Where are the oldest houses in Philadelphia?

Where are the oldest houses in Philadelphia?

There is still hope – Philadelphia Evangelical Church

Philadelphia’s architecture is a mix of historic and modern styles that reflect the city’s history. The first European settlements appeared within the present boundaries of Philadelphia, Pennsylvania, in the 17th century, and most of the structures were log houses. By the 18th century, brick structures had become common. Georgian and then Federal style buildings dominated much of the urban landscape. In the first half of the 19th century, Neo-Grec appeared and flourished with architects such as William Strickland, John Haviland and Thomas U. Walter. In the second half of the 19th century, Victorian architecture became popular and the city’s most notable architect at the time was Frank Furness.

Steel and concrete skyscrapers appeared in the first decades of the 20th century and glass and granite skyscrapers at the end of the century. Construction continued into the 21st century with the city’s tallest building, the Comcast Center. Philadelphia made significant contributions to American architecture. The townhouse was introduced to the United States through Philadelphia in the 17th century, America’s first International Style skyscraper, the PSFS Building, was built in Philadelphia, and one of the most important examples of postmodern architecture, Robert Venturi’s Guild House, is located in the city.

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The curious thing is that the oldest street in the United States did not enter into the original plans of the city of Philadelphia, as told by the EAA association that has been in charge of its preservation since 1934. It was two neighbors, Arthur Wells and John Gilbert, who opened a wagon road between their properties between 1702 and 1704 with the aim of creating an alternative route for artisans and merchants in the area.

The road was later named Elfreth’s Alley after Jeremiah Elfreth, one of the area’s blacksmiths who had married the eldest daughter of merchant John Gilbert, the landowner. Thus Gilbert’s Alley was renamed Elfreth’s Alley when the blacksmith inherited the land.

Today, Elfreth’s Alley is a National Historic Landmark and that has allowed, among other things, its preservation. And we say among other things because it was a neighbor of this typical colonial street, Dolly Ottey, who fought in the early twentieth century to combat its deterioration and created the association that preserves it.  Already in the 60’s of the 20th century, the construction of a highway, Interstate 95, almost took the famous street, but in the end it did not.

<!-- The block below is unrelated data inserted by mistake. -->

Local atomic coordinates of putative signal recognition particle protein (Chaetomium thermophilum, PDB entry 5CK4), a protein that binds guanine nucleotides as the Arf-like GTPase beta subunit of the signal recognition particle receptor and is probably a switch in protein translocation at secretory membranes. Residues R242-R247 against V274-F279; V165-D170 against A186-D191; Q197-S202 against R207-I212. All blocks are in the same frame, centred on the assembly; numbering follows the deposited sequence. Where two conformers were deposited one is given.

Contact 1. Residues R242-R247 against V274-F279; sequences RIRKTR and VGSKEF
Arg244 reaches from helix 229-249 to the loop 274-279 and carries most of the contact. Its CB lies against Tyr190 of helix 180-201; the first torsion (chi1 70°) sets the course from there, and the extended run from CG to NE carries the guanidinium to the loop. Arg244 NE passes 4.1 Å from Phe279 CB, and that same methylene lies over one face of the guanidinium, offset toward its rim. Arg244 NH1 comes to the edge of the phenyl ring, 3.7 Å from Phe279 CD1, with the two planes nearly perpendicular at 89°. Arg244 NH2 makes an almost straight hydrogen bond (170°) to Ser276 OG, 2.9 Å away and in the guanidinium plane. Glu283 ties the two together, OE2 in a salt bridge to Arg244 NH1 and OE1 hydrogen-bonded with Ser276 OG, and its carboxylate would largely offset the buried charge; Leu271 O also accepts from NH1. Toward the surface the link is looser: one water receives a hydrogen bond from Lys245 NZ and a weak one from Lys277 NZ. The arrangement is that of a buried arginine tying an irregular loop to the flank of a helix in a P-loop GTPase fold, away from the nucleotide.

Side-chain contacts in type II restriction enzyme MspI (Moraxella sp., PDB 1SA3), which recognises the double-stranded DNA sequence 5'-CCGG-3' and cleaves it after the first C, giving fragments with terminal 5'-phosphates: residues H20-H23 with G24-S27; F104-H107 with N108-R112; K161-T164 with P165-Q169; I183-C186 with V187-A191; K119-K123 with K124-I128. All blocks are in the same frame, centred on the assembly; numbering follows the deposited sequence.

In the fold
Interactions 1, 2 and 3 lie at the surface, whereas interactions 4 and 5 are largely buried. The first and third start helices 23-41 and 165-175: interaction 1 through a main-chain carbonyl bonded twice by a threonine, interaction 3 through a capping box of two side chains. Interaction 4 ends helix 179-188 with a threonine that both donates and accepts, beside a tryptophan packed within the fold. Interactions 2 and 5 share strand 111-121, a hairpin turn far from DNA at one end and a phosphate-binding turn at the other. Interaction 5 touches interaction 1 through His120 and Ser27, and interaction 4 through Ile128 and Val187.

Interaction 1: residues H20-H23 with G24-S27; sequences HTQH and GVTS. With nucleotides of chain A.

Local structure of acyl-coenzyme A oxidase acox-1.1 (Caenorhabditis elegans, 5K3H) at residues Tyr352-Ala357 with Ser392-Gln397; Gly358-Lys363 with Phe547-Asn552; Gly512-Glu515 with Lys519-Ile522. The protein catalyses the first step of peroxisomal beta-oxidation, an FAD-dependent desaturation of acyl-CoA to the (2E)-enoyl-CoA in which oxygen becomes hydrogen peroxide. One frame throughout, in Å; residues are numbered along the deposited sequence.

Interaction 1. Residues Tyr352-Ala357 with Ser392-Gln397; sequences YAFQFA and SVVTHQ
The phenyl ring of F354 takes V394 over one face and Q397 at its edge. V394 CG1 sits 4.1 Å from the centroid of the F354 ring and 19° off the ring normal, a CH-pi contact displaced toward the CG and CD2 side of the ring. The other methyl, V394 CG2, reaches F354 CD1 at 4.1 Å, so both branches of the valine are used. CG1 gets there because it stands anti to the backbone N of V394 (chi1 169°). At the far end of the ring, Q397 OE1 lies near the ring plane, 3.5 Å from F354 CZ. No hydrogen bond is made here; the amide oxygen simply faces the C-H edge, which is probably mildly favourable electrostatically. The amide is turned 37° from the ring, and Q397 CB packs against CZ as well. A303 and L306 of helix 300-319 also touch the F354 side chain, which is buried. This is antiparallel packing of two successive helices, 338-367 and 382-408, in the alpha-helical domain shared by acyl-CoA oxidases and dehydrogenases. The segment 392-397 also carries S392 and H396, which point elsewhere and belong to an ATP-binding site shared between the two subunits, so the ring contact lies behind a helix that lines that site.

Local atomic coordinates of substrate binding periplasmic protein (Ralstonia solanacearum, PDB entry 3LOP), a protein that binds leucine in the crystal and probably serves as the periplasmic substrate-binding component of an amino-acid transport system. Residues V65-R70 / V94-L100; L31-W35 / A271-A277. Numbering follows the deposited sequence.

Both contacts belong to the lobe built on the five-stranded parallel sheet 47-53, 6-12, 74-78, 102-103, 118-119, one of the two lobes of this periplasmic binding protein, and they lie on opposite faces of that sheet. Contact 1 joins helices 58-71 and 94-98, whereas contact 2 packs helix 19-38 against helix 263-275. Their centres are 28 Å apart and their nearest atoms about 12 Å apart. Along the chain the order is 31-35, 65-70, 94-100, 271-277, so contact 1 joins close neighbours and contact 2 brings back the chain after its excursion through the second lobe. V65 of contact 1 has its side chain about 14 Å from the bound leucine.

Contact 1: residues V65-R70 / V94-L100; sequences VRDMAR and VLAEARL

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Only 150 kilometers from New York, the historic city of Philadelphia is often overshadowed by the Big Apple and many travelers exclude it from their list of must-see destinations on the East Coast of the United States. This is a mistake, because seen up close, the so-called city of brotherly love is particularly pleasant, interesting and perfectly illustrates the other side of this region of the country.

For Americans, it is the cradle of government, as it was here in 1776 that the founding fathers signed the Declaration of Independence. History oozes from many corners of the city (the Liberty Bell, Benjamin Franklin’s office) and because Philadelphia’s oldest buildings are so well preserved, it is easier to learn about the founding history of the country and the birth of its democracy here than in the not so distant Washington DC.

But it’s not all history in Philadelphia: the fifth largest city in the United States (by population) has an excellent and overwhelming gastronomic, musical and artistic offer, and offers an interesting getaway from New York. Beautiful and easy to explore, Philadelphia invites you to stroll through its elegant squares and alleys to immerse yourself in the history of the country.

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This American city is one of the least known and yet one of the oldest in the United States, with an indisputable historical importance. In just two hours from New York, you can tour the corners of a city that will immerse you in some of the most crucial moments of the birth of the United States. Philadelphia is much more than the steps that Rocky Balboa climbed in the first installment of Rocky, there is much more to see and do in Philadelphia and we tell you about it below.